Diminished Cortical Thickness is Associated with Impulsive Choice in Adolescence.

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TitleDiminished Cortical Thickness is Associated with Impulsive Choice in Adolescence.
Publication TypeJournal Article
Year of Publication2018
AuthorsPehlivanova, M, Wolf, DH, Sotiras, A, Kaczkurkin, A, Moore, TM, Ciric, R, Cook, PA, de La Garza, AGarcia, Rosen, A, Ruparel, K, Sharma, A, Shinohara, RT, Roalf, DR, Gur, RC, Davatzikos, C, Gur, RE, Kable, JW, Satterthwaite, TD
JournalJ Neurosci
Date Published2018 Feb 12
ISSN1529-2401
Abstract

Adolescence is characterized by both maturation of brain structure and increased risk of negative outcomes from behaviors associated with impulsive decision-making. One important index of impulsive choice is delay discounting (DD), which measures the tendency to prefer smaller rewards available soon over larger rewards delivered after a delay. However, it remains largely unknown how individual differences in structural brain development may be associated with impulsive choice during adolescence. Leveraging a unique large sample of 427 human youths (208 males and 219 females) imaged as part of the Philadelphia Neurodevelopmental Cohort, we examined associations between delay discounting and cortical thickness within structural covariance networks. These structural networks were derived using non-negative matrix factorization, an advanced multivariate technique for dimensionality reduction, and analyzed using generalized additive models with penalized splines to capture both linear and nonlinear developmental effects. We found that impulsive choice, as measured by greater discounting, was most strongly associated with diminished cortical thickness in structural brain networks that encompassed the ventromedial prefrontal cortex, orbitofrontal cortex, temporal pole, and temporoparietal junction. Furthermore, structural brain networks predicted DD above and beyond cognitive performance. Taken together, these results suggest that reduced cortical thickness in regions known to be involved in value-based decision-making is a marker of impulsive choice during the critical period of adolescence. Risky behaviors during adolescence, such as initiation of substance use or reckless driving, are a major source of morbidity and mortality. In this study, we present evidence from a large sample of youths that diminished cortical thickness in specific structural brain networks is associated with impulsive choice. Notably, the strongest association between impulsive choice and brain structure was seen in regions implicated in value-based decision-making; namely, the ventromedial prefrontal and orbitofrontal cortices. Moving forward, such neuroanatomical markers of impulsivity may aid in the development of personalized interventions targeted to reduce risk of negative outcomes resulting from impulsivity during adolescence.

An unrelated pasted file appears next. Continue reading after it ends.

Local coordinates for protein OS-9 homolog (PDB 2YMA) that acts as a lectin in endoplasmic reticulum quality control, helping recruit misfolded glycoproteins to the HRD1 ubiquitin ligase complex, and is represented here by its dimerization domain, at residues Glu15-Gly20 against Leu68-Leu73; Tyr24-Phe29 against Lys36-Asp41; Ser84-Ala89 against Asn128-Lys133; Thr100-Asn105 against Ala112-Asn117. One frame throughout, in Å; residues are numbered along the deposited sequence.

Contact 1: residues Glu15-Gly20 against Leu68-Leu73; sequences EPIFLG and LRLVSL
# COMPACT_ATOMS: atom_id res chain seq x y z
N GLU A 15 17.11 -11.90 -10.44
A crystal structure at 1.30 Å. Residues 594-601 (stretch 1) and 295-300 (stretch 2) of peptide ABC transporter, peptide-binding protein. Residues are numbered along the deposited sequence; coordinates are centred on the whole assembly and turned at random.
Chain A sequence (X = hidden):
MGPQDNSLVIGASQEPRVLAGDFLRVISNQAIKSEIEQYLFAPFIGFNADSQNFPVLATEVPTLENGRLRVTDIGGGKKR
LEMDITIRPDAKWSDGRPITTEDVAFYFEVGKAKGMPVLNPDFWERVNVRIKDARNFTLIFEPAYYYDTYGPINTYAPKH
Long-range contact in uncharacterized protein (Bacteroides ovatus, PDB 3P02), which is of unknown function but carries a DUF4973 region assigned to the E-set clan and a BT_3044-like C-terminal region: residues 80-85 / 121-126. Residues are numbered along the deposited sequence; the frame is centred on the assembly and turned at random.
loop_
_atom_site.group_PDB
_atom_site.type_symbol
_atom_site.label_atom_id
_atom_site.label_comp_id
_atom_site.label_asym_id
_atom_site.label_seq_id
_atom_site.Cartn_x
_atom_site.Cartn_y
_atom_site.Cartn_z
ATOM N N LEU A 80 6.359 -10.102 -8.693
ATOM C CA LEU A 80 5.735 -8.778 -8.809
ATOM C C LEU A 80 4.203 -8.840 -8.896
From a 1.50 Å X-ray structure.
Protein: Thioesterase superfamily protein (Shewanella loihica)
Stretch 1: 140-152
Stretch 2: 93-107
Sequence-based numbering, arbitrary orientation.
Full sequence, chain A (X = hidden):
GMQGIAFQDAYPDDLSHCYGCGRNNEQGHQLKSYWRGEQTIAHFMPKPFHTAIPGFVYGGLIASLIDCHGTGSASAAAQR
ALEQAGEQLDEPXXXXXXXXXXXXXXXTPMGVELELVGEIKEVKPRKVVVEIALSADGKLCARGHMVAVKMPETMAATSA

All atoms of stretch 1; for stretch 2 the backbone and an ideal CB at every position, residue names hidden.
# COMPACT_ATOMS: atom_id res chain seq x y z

DOI10.1523/JNEUROSCI.2200-17.2018
Alternate JournalJ. Neurosci.
PubMed ID29440536
PubMed Central IDPMC5858592
Grant ListU24 RR021382 / RR / NCRR NIH HHS / United States
P50 MH096891 / MH / NIMH NIH HHS / United States
R01 MH107235 / MH / NIMH NIH HHS / United States
R01 DA029149 / DA / NIDA NIH HHS / United States
P01 AG003991 / AG / NIA NIH HHS / United States
P50 AG005681 / AG / NIA NIH HHS / United States
R01 MH101111 / MH / NIMH NIH HHS / United States
RC2 MH089924 / MH / NIMH NIH HHS / United States
K01 MH102609 / MH / NIMH NIH HHS / United States
R01 AG014971 / AG / NIA NIH HHS / United States
RF1 AG054409 / AG / NIA NIH HHS / United States
R01 AG021910 / AG / NIA NIH HHS / United States
R01 NS085211 / NS / NINDS NIH HHS / United States
P50 MH071616 / MH / NIMH NIH HHS / United States
R01 MH107703 / MH / NIMH NIH HHS / United States
RC2 MH089983 / MH / NIMH NIH HHS / United States
R01 MH098899 / MH / NIMH NIH HHS / United States